Saturday, June 18, 2005

Fire

I'm dreaming about Imperial Stormtroopers, about sirens, trucks, aliens in firetrucks, sirens, sirens.

Mr. Billy gets up on his knees in bed and gaps the blinds with his fingers, looking out the window. We hear one, two, three, more sirens going around the corner.

"That's smoke," he says.

We get out of bed and walk fast to the living room, not saying anything, pulling open the drapes. Firetrucks and police cars are stopping outside our flat, lights going around, flashing off the buildings. It looks like thick thick fog, but up above, the moon is bright and sharp.

Mr. Billy points. There's a bright orange reflection in a house across the street. One of the houses on our side of the street is all flames. We can't tell if it's two houses away or seven; all of them are connected, an unbroken line to ours.

We're quiet, dressing quickly, marking where the cats are, thinking how fast can we get them out. We open our door just as our downstairs neighbor opens his. We exclaim at each other and start up the hill. I come back down to lock the door, and as I cross the street again, water starts washing down the gutter, I jump the gutter just ahead of it.

It's several houses away, one of the buildings that was renovated in the '70's, aggregate facade, almost nothing left of it, flames as high as two men lick out the windows of both floors. The whole neighborhood is out on the street, watching. I wonder about helping, feeling extavagantly useless, thinking of the bucket brigades we'd start to put out fires when I was growing up, but I hear the roar; this is a whole other order of fire, all I can do is stay out of the way.

We hear a saw at work - Mr. Billy tells me they're cutting through the roof. A slender ladder is propped on the side of the building, no way that could work, I think, it's too fragile, it'll go up in a second, but there goes a fireman, clawing up the building, there's his flashlight on the roof, my heart is pounding for him, for anyone close to those flames.

It's everything you know about fire. Terrifying. Beautiful. Dazzling. I can only look away for a few seconds at a time, to see the faces around me lit from the glow, before my eyes are pulled back. Nobody says much.

It doesn't look like they're making any progress. The wind shifts, and I can see into the top floor, flames like scarves draping the ceiling.

I wonder about the people who live there. Just one woman is rolled down the street on a stretcher, she looks okay, conscious anyway, not burned.

I think about smoke inhalation, burns, firemen falling or trapped or hit on the head, babies trapped, someone asleep in the back room, unconscious.

I think about everything you have gone.

They've kept the fire from spreading. The glow on the top floor dies, a dull black corpse now, but still flames below, flare-ups in back. Steam rises into the sky, smoke billows out. Streams of water from inside shoot out onto the street.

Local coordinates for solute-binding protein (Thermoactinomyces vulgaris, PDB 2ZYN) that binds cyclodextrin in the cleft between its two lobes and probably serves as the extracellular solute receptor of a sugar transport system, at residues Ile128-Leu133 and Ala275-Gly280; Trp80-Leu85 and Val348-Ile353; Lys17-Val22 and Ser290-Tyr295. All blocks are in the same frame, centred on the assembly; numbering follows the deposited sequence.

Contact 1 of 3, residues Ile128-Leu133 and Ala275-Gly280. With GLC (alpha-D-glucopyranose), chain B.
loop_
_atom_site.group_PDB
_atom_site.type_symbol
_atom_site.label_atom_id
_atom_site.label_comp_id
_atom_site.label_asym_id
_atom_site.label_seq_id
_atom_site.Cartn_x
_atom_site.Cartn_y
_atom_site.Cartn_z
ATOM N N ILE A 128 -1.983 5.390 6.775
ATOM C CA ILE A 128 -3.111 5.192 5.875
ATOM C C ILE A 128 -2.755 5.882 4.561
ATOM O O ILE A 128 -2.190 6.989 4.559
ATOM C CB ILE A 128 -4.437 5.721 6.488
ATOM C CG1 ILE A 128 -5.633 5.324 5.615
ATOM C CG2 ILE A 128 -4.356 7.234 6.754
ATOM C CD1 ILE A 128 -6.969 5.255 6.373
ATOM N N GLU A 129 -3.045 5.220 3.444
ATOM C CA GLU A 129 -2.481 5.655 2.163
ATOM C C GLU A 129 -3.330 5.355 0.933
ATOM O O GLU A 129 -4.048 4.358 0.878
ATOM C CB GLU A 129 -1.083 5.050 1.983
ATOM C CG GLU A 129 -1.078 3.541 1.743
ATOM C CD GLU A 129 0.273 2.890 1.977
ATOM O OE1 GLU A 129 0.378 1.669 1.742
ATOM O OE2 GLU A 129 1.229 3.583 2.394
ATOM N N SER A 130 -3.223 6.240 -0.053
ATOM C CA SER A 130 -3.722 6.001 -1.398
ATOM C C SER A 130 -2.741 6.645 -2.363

Still more firetrucks, ambulances, police cars. A large family stands together near me, grandfather holding a sleeping kid, a fireman asks them if everyone got out. They nod, eyes wide, reflecting the light.

I don't know any of these people, my neighbors.

The building is black now, dead. The cold white of flashlights bouncing around inside.

We stop and talk to our next-door neighbors for awhile. Their 2-year-old is still asleep inside. They're renovating. We talk about houses, about living different places, about tsunamis and earthquakes. Not about fires. Smoke rolls down the hill, the gutters full, neighbor J says it seems like it should be more.

A lot went up in steam, we say.

It's all over, more or less, we're back inside, but still more sirens. The arson squad, cop cars, more cop cars, a cop SUV.

"Management's arrived," says Mr. Billy.

Quieting down, now. The firemen did their job, we did ours, gaping, staying out of their way. Mr. Billy's gone back out to see the aftermath, see if he can find out what happened. I hear a policeman outside talking down a woman who talks and talks, the fear pulled out of her with every word. I look out the window, from above I see a firewoman holding her helmet, talking to a cop. The flares blocking off our street are right outside, right below our window.

Truck #12's insignia is the Grateful Dead skull on a gold background. "S.F.P.D" above the shield, "The Haight" beneath it.

I pet the cats. Their eyes are big and they hold still, listening.

My hands are shaking.

6 comments:

jkirlin said...

WOW!

monkey #5 said...

I was almost tempted today, after the meeting, to circle the block, to look for the home in rubbles.

Reading your post after, which is terrifying and beautiful all at once, I'm glad I just drove off. I'm too weak, too soft to look.

Daniel Heath said...

the pile of rubble was something. I drove by quick; didn't want to think too much about the charred shreds of clothing, the blackened and bent appliances.

Chemical Billy said...

I walked back up there the next day - there was that smell of damp cinders - the pile of rubble out front was still smoking. I noticed a lot of bedsprings, and that, more than anything, made me want to cry.

monkey #5 said...

There's a thing about beds, just something about the thought of one's bed, sleeping in one's bed after a long business trip or a vacation, that longing, not just for home, but the BED. Have you ever been on a plane home, when everyone else is talking about eating or showering once they get home and then someone says, "I can't wait to sleep in my bed"? And everyone gets really quiet. There's a thing about beds.

Man, now I want to cry.

Sylvana said...

It's so terrible seeing an event like that and feeling like there is nothing you can do to help.